If you’re struggling with clients not returning your emails, not getting your offers signed, and generally struggling with keeping customers happy, the answer might be in this list of customer turnoffs.
I’ve been in customer service since I was 11 years old.
I’ve been in customer service in one form or another for decades. I won’t count my days as a babysitter, au père and camp counsellor (but I’ve got stories!), but starting when I was about 11 I started working weekends and summers at my parents business.
What I learned there and then at my first “real” job from the manager who’s turned into a lifelong mentor, has helped me hone my craft not only at sales, but at exceptional customer service.
And when I started my own business, I made a commitment to exceptional customer service. If you can solve these 5 common customer turnoffs, you’ll solve a lot of the issues that keep you from getting return business and referrals.
Not following through
You recently attended a summit and you were also featured on a podcast. Your lead magnet is doing well.
Great. Well done. I hope you’re following through with those leads.
Your lead magnet has gone out with the standard auto message containing the PDF or video. And then? Are you sending additional follow-up emails?
In case you’re wondering why you would want to send out messages after they’ve received your lead magnet, it’s simple. You need to build a relationship with people if you want them to give you their money. No one is going to buy from your lead magnet alone.
Worst case scenario, they don’t even look at your resource. Best case scenario, they use the resource to solve their problem, then promptly forget about where they got the PDF.
You need to make an actual offer before people can buy. That offer will be better received if people are accustomed to receiving useful messages from you.
Hitting people with offers out of the blue is one of the worst customer turnoffs inherent in many businesses.
Not being consistent
You’ve just finished a webinar, class, summit, etc. You managed to get dozens of people subscribed to your list. Great stuff, congratulations.
I know you will be tired when it’s all over. But deciding to sit back without doing anything further is turning your back on money.
You’re failing to capitalize on the novelty stage, where people are still interested in you. Maybe what you said was so profound, they’re actually starstruck – until another distraction comes along, that is.
That’s why you need to plan what you’ll do with new leads long before the event. Go back to the first point and make sure your follow-through emails are already drafted.
When you eventually have an offer, you will already have a group of people eating straight out of the palm of your hand waiting.
Being too shy
Are you too afraid people will say no if you make an offer? I’ve been there as well.
It’s normal to have this irrational idea that it’s better to have no answer than to hear no. It’s also a perfect strategy for pushing away buyers.
The question is what exactly are you expecting? Do you think people are going to respond to an offer you never made? Do you think they’ll recommend you when they have no idea what you’re selling?
You might as well bite the bullet and make the offer.
Letting yourself become the bottleneck in your offer.
A bottleneck is anything standing in the way of your client making a purchase. More often than not, you are that bottleneck. You’re probably the source of customer turnoffs in your business without knowing it.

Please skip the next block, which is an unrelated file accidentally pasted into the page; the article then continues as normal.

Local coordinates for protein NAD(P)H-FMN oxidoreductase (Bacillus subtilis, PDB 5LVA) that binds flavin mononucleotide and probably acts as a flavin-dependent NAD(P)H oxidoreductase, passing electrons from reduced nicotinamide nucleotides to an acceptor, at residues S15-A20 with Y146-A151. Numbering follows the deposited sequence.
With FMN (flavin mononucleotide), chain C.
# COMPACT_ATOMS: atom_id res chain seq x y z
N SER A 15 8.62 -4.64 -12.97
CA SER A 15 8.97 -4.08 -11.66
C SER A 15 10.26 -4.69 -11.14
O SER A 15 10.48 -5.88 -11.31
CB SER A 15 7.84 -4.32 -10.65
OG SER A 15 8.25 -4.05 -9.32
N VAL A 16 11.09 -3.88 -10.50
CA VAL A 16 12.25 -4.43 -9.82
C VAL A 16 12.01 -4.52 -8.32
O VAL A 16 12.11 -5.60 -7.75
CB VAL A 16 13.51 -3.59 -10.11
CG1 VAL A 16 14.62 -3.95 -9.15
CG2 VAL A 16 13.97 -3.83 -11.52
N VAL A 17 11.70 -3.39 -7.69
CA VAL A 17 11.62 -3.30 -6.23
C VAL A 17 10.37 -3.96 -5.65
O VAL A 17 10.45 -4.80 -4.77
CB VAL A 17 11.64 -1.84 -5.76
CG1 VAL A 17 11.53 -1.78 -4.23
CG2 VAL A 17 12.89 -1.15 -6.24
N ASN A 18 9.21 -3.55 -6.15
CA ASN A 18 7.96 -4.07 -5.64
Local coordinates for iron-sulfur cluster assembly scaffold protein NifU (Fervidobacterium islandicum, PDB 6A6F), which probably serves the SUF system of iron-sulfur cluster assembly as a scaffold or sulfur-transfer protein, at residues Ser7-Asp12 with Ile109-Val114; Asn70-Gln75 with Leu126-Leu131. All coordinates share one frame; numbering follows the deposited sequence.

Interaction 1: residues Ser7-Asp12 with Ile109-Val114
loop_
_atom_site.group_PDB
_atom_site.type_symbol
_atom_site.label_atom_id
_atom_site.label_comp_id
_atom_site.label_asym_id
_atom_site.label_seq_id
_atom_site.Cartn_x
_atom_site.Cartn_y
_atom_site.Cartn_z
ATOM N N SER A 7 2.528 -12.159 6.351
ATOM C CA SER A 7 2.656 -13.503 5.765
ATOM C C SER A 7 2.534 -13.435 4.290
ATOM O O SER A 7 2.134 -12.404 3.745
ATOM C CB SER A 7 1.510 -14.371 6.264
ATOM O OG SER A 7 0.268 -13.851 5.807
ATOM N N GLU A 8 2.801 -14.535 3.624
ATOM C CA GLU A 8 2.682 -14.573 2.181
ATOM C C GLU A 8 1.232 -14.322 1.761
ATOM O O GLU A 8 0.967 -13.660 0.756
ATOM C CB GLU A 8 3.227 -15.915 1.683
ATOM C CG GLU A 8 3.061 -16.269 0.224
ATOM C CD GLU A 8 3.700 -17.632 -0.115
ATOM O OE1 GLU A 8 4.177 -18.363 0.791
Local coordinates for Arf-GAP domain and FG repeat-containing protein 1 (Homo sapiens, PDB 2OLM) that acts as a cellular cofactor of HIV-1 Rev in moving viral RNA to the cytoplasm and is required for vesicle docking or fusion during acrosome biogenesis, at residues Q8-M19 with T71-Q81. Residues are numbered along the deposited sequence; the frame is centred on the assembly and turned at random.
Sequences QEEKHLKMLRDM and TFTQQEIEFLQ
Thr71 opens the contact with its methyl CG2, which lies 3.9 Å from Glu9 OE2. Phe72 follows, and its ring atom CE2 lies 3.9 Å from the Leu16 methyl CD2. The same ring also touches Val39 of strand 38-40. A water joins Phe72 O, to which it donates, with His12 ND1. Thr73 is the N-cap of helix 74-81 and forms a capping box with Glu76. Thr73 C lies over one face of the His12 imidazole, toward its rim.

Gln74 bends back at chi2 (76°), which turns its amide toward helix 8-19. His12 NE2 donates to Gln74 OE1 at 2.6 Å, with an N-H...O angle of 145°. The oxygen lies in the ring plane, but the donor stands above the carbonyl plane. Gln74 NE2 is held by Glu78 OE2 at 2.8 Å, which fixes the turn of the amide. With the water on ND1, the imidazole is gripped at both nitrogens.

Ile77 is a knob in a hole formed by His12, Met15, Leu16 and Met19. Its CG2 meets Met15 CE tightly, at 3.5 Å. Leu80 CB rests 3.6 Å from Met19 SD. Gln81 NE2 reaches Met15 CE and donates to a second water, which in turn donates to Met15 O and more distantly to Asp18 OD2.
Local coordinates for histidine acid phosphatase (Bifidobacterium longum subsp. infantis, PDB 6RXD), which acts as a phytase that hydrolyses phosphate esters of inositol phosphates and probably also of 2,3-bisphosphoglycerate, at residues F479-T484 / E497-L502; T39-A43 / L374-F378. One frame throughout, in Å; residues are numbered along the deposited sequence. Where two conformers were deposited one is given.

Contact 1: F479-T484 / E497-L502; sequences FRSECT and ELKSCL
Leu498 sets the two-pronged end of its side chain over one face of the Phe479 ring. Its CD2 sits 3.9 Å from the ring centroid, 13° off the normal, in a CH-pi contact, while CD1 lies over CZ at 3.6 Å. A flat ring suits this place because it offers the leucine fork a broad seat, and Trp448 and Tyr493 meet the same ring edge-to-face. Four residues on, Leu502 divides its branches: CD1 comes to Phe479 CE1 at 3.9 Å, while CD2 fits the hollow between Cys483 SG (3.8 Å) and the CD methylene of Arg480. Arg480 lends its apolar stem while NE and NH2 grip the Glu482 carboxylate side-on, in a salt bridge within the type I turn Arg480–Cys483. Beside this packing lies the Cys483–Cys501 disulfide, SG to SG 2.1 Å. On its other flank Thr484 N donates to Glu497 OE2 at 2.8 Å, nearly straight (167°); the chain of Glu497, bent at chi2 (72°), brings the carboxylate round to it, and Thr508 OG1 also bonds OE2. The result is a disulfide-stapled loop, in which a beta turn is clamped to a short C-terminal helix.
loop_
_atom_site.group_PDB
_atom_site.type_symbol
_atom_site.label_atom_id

Does signing up for your coaching program require clients to fill in a three-page application, followed by a five-minute video?
You are the bottleneck!
Yes, I know you think you’re eliminating time wasters. But you’re also annoying potential clients who’d rather signup with the guy who has a form that takes ten seconds to fill out.
Another way you’re the bottleneck is your attitude.
Are you too hesitant to make an offer?
Maybe you think the time is not right, or you’re not yet ready.
The truth is you’re simply standing in your own way.
Price is another bottleneck in the way. Sometimes you have to compromise between charging what you think the true value of a service is, vs what people are willing to pay.
For instance, if you’re selling a course for $100. But then you realize the material actually provides more value, so you push the price up to $700. You will most certainly lose many potential clients.
Being too pushy
We already touched on not following up and not being consistent with leads.
So imagine you haven’t reached out to people in a while. Maybe they even forgot who you are. Then bam, you start bombarding them with your offer.
People don’t respond well to that kind of thing. In fact, it’s more spam than marketing. And it’s a major customer turnoff.
That’s why I choose the permission-based marketing approach. I’m always in touch with my clients to make sure we are walking the same journey. They know of my upcoming offers long before launch.
My pitch never comes as a surprise to them.
People don’t suddenly start dropping off from my webinar when I make an offer. My events end with the same amount of people they start with.
If people are dropping off during your pitch, then you’ve clearly failed to connect somewhere.
5 customer turnoffs – key takeaways
There are many things you could be doing to push away clients. However, the most common customer turnoffs are:
- Not following through.
- Lack of consistency.
- You—standing in your own way.
- Being too pushy.
I’ve been helping businesses host summits and build lists and launch exceptional products for over 10 years. I’m always happy to discuss your project. Book a free call with me today.